Inhuman Swill : Page 104
Why is my blog called Inhuman Swill? Because you can unscramble the pieces to make William Shunn.

ShunnCast #23

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Epidode #23 of "ShunnCast" is now available, in which the propriety of Debussy is called into question, an impertinent hooker preempts Oingo Boingo, and the merits of harvesting one's own Christmas tree are put to the test and found wanting. (And a happy birthday to me!)

See also [info]shunncast.

And if you have the inclination, my appearance this past Saturday on "Hour of the Wolf" can be heard here.
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Transit systems I've ridden (via [info]pnh):

Try it yourself!

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My appearance this morning on Jim Freund's "Hour of the Wolf" is now available to stream from the WBAI online archive.

(Or if that url doesn't work for you for some reason, try this.)

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Lupine time

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On my way to do "Hour of the Wolf" with Jim Freund on WBAI 99.5 FM in just a few minutes. I'll be reading a new, unpublished story this morning called "Not of This Fold." Mormon missionaries in space!

If you miss it, I'll post a link to the WBAI online archive later today.

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In these troubled, divisive times, at least the internets still have the power to make us laugh our fucking asses off:

A clip representative of Japanese game shows

My stomach hurts.

Update:  Perhaps I should have made clear from the outset that the clip involves guys getting whacked in the nards.
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Hard times at Kabab Cafe

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I was half-listening to WNYC this morning as I made the last preparations to leave, when suddenly I heard my friend Ali's voice on the radio. We had noticed that his restaurant, Kabab Cafe, has been closed since the blackout, and we keep stopping by to see if it is open yet.

Here is a transcript of the radio story.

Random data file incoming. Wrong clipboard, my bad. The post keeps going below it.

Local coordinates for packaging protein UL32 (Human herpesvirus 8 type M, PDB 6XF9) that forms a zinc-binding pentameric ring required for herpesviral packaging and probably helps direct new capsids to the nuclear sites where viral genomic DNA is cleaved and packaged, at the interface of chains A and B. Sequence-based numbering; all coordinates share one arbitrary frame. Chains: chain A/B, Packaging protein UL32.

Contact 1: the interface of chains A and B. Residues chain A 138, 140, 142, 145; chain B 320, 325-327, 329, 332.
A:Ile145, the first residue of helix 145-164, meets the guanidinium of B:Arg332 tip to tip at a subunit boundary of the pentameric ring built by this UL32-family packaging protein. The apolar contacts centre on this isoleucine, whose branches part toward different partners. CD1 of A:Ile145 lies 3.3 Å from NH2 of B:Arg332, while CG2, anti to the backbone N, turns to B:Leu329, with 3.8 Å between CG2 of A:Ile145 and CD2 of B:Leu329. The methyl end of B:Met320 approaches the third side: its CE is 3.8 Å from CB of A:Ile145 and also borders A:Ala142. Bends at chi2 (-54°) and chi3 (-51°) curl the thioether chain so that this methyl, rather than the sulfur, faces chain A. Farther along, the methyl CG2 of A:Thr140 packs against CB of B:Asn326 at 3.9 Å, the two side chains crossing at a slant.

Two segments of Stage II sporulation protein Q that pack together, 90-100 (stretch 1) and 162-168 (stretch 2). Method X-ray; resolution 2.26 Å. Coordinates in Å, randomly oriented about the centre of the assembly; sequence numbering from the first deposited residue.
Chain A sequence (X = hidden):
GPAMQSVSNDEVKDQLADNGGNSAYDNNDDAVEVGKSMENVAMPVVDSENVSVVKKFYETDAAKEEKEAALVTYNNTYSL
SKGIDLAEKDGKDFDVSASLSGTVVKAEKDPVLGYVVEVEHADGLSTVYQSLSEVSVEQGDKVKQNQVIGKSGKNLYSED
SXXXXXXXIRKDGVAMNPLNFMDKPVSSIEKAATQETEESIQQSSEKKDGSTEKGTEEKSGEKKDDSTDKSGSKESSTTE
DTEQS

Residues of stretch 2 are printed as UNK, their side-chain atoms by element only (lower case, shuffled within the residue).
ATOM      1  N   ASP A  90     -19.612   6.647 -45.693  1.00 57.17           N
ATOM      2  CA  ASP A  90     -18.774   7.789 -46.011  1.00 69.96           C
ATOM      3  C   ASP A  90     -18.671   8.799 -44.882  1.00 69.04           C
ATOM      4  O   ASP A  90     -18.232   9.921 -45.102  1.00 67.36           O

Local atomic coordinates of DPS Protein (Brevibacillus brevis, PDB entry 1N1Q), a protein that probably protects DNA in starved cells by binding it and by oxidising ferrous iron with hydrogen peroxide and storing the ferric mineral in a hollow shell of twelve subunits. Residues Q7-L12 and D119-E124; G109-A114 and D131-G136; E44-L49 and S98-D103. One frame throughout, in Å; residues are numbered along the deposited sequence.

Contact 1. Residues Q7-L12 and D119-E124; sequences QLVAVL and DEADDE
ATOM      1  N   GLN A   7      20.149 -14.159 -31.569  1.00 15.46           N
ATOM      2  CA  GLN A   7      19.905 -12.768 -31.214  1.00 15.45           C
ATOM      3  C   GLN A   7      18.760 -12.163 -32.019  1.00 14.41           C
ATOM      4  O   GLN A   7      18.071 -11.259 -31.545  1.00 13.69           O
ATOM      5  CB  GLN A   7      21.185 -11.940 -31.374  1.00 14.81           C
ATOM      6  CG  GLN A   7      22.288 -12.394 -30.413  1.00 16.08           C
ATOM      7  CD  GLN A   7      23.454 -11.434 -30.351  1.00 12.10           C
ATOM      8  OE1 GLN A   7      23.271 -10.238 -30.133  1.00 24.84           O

I am going there for my birthday next week, should it be open yet by then, and would whether or not the place had had so much trouble. Those of you we've taken there will understand!

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Somehow, in general I think this list says a lot more about the people compiling it than about the books themselves. And it betrays a fairly anti-book, anti-education, anti-science bias.

And why isn't The Seven Habits of Highly Effective People on there? Ouch.

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Brigham Young & Crazy Horse

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Oops, sorry, I mean the Osmonds, from their hard-rockin' period:

I mean, seriously, this would have scared the shit out of me if I'd seen it on television at the time (1972). But they do seem to be having a great time going "crazy."

You know, Jimmy Osmond hit on my sister once at the BYU library....

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Over in her journal, [info]sallytuppence posed this question: "I'd like to hear, either in comments or linked to an entry in your blog, about how you started writing. I don't want to hear that you were a writer ever since you could hold a crayon in your chubby little hand, no. I want to hear about how you got serious as a writer. What catalyzed it? When did you start thinking of yourself as a writer?"

Though I've talked about some of this before, I thought I'd repost my answer here:

I suppose you could say I got the crayons from my first grade teacher. I was in a combined first/second/third grade class at Buchanan Street Elementary School in Los Angeles when I was six. It was October and our teacher announced a Halloween short story contest for the class. All the entries would be read aloud, and the class would vote on the winner.

Most of the stories were happy little tales of ghosts and haunted houses. I, who liked to scare myself watching bits of "The Outer Limits" and "Night Gallery" on TV when I wasn't supposed to, wrote a little story called "Rattlesnaks [sic] and Cobras." It was a first-person story where the narrator gets attacked by shapechanging snakes in his backyard and dies.

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Okay, okay, God, we get it. We'll curtail our greenhouse gas emissions a lot. We'll pour all our research dollars into alternative fuels. We'll stop fucking around with oil, not to mention fighting over access to that poison. Just, for Christs's sake, turn down the heat!

It looks like something out of an old animated cartoon. There are police vans with huge ranks of loudspeakers puttering around Manhattan, exhorting citizens to conserve electricity. I wouldn't be surprised to hear that affectless, amplified voice declaring that the end is nigh.
When I arrived at my office building today, I was alone in the elevator up. The elevator was cooler than the lobby, but not by a lot. The lobby in turn was cooler than out on the street by some.

I pressed the button for 12. It was the only button lit. The elevator started up.

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William Shunn